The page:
Q You haven't heard any reflections from him of any different tone or character recently, as he's looking at election day where it appears as though -- again, if you look at the polls, it appears as though a lot of people -- record numbers of people may be going to the poll, you may have a landslide in the works, you may have a -- all predicated on running away from the President. He has -- you haven't heard any sadness, reaction, any kind of disappointment in his voice?

MS. PERINO: The President is -- recognizes what this election has been about. I also think that that might be your characterization of it. I don't think that there are Republicans out there who think that the President hasn't done a good job when it comes to keeping this country safe, replenishing our military so that they can have the resources they need to do the job. The President has asked them to do tough jobs. He made a decision to go to Iraq; he still believes that that was the right decision. And the next President will inherit a fragile, but a democracy in the heart of the Middle East because of that decision.

We have learned from mistakes. We have -- we had tremendous coordination this time around when we had two major hurricanes hit our country, that we we're able to coordinate -- also one of those having hit Louisiana.

So a lot of things have improved. And this President was tested by a lot of different issues and I think he's taken those issues head on, and we can be proud of how we've addressed them. Everybody would like to be popular. You can all remember that back in high school, everyone really wanted to be popular. Some of us just weren't. But that doesn't mean that you don't have principles and values that you stay true to. And that's what this President has done, and it's what he's taught a lot of us, including me.


Q Dana, you today and Ed Lazear last week have now indicated that there are disagreements on what the underlying cause of the financial crisis is. At the risk of being one of those people in the media who exaggerates tensions, possibly hostilities between you and the French, what are the underlying causes? (Laughter.) What are the underlying causes of this financial crisis -- just to set out where you guys are coming from.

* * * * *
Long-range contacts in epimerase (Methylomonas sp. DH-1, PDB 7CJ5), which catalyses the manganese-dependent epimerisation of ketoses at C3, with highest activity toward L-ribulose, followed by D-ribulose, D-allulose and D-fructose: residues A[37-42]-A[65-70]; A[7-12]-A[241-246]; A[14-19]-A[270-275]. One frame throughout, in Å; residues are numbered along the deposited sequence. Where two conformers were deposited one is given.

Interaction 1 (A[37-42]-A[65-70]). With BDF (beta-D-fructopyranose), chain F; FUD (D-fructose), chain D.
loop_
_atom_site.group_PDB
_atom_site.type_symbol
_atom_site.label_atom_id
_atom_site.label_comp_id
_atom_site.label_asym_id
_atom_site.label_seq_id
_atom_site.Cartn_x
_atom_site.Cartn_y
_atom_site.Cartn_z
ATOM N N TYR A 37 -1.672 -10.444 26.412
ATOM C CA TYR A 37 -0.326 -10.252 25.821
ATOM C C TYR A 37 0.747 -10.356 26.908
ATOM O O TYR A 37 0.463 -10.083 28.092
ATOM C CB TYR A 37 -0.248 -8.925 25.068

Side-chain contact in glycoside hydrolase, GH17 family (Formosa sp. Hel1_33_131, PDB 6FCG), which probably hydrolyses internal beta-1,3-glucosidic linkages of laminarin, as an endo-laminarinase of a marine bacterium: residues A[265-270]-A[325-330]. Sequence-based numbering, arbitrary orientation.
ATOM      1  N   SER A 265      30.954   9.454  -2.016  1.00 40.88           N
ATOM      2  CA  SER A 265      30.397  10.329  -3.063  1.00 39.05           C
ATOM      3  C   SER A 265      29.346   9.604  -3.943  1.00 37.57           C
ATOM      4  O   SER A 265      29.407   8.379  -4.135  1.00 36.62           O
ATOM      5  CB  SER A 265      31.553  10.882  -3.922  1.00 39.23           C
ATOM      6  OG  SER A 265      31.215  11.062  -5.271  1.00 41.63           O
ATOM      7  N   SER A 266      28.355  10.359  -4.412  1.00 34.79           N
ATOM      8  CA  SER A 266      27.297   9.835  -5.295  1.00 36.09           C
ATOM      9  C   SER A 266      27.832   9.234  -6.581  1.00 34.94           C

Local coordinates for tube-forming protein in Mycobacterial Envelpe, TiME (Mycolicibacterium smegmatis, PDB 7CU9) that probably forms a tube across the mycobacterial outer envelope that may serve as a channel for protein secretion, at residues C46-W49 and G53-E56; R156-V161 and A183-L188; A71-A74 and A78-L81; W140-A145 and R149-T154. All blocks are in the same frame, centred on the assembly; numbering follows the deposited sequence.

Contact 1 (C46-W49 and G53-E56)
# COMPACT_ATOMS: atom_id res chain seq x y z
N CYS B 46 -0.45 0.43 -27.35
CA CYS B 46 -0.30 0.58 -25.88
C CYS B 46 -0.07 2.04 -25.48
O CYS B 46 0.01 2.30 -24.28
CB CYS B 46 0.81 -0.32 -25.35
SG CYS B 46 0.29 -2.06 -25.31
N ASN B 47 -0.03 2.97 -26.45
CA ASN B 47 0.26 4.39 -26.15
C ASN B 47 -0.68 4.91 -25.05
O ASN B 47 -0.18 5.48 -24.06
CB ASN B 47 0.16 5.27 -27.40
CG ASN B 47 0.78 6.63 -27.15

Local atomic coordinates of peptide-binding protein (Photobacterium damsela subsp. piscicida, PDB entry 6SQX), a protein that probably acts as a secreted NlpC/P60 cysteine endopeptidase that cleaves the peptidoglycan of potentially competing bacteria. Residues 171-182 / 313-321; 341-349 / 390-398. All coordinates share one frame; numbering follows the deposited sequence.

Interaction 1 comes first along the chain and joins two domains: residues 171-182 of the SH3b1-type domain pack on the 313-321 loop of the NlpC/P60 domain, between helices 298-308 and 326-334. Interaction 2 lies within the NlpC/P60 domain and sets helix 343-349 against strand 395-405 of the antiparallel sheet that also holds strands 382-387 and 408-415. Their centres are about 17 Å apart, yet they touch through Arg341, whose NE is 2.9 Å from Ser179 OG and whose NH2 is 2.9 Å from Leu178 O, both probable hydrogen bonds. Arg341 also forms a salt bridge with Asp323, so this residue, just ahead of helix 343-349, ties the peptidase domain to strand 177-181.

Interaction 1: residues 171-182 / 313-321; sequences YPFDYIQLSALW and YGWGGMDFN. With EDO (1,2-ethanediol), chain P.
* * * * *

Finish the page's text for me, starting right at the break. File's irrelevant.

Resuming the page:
MS. PERINO: I don't know what all the leaders will come forward with, and I think there are -- for people like those here in the administration, including the President, who was warning about the problems that we had in our housing sector for many years, including the problems with Fannie Mae and Freddie Mac. That will be one problem. I'm sure that there will be others that come forward. We'll have a meeting that is robust in its agenda -- hopefully robust in its principles for reform to move forward.

What the President and the leaders agreed to was a series of summits. So I don't think anybody should expect next week that we're going to walk away and have everything solved. The reason that there's going to be a series is because they needed to have more than one meeting. I think it's appropriate at the first meeting to set out the principles for reform, and then task those working groups to go back, work with their financial experts in their countries, work together to figure out a way that we can continue to move forward and return this country to a path of prosperity, but also other countries as well.

These emerging economies have accomplished a lot because of free market capitalism. I don't think that they think that it's dead; we certainly don't. We believe in free enterprise. But we also recognize that there need to be some changes, especially when it comes to the interlocking nature of the economy, where something that happens here could affect the rest of the world. So that's one of the reasons the President wanted to invite the G20.

Q Can you -- it may be a little early, but can you say how many is in a series? Are we talking about different summits to address different aspects of it?

MS. PERINO: I couldn't say yet. I think that's one of the things that will also be on the agenda, is talking about the path forward and how many meetings we should have. As I said, the President-elect and his team will have input into the process. And so it's just a little too early to say how soon those meetings will take place.

Q Has everyone RSVP'd?

MS. PERINO: I'll check for you. I think nearly all, but I'll just -- I just want to check. I think that we're in good shape for attendance, but we'll see if we can get something out today or tomorrow on that.


Q When was the last time President Bush talked to -- by phone or vicariously, via Internet or what have you -- communicated with John McCain?

MS. PERINO: I think it might have been right before that Cabinet meeting that we had here on the financial rescue package.

Q Why so -- why such a gap, since he is right now one of the main leaders of the Republican Party?

MS. PERINO: April, I'm not going to answer that question. I feel like I have given you a lot about the feeling at the White House, the mood of the White House, and how we're supporting this candidate, and trying to be respectful of what they thought is the best way to run their campaign. So I'm not going to get into that.

Q You say this administration, this President has supported the candidate. Do you feel that the candidate has --

MS. PERINO: Sorry, has what? Has supported the candidate?

Q Yes. You say this administration, this President has supported the candidate. Do you think the candidate has done enough to support this President?